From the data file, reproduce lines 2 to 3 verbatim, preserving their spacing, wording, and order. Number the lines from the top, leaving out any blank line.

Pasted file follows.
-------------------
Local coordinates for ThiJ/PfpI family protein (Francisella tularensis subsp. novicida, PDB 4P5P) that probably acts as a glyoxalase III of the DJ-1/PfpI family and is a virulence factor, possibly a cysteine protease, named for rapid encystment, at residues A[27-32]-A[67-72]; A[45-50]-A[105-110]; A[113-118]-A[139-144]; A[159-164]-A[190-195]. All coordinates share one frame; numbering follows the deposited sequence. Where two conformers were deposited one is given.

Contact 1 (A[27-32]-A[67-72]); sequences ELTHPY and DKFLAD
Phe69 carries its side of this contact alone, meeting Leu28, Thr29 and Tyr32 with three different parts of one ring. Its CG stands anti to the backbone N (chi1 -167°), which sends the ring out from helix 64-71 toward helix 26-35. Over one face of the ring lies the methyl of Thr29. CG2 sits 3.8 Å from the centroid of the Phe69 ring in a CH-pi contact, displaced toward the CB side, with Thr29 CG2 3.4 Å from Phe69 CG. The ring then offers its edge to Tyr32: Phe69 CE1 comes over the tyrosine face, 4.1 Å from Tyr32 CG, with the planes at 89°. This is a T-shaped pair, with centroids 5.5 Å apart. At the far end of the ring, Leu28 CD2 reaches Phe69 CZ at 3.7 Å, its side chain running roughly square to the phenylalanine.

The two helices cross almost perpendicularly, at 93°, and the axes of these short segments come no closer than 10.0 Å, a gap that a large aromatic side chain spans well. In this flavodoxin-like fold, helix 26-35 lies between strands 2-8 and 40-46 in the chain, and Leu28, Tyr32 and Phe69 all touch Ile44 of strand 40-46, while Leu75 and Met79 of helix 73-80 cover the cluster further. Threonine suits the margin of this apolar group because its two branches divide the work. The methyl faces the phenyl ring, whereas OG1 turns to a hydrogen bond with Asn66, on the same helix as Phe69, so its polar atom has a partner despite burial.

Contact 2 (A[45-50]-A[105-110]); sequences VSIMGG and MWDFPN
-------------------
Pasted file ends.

Contact 1 (A[27-32]-A[67-72]); sequences ELTHPY and DKFLAD
Phe69 carries its side of this contact alone, meeting Leu28, Thr29 and Tyr32 with three different parts of one ring. Its CG stands anti to the backbone N (chi1 -167°), which sends the ring out from helix 64-71 toward helix 26-35. Over one face of the ring lies the methyl of Thr29. CG2 sits 3.8 Å from the centroid of the Phe69 ring in a CH-pi contact, displaced toward the CB side, with Thr29 CG2 3.4 Å from Phe69 CG. The ring then offers its edge to Tyr32: Phe69 CE1 comes over the tyrosine face, 4.1 Å from Tyr32 CG, with the planes at 89°. This is a T-shaped pair, with centroids 5.5 Å apart. At the far end of the ring, Leu28 CD2 reaches Phe69 CZ at 3.7 Å, its side chain running roughly square to the phenylalanine.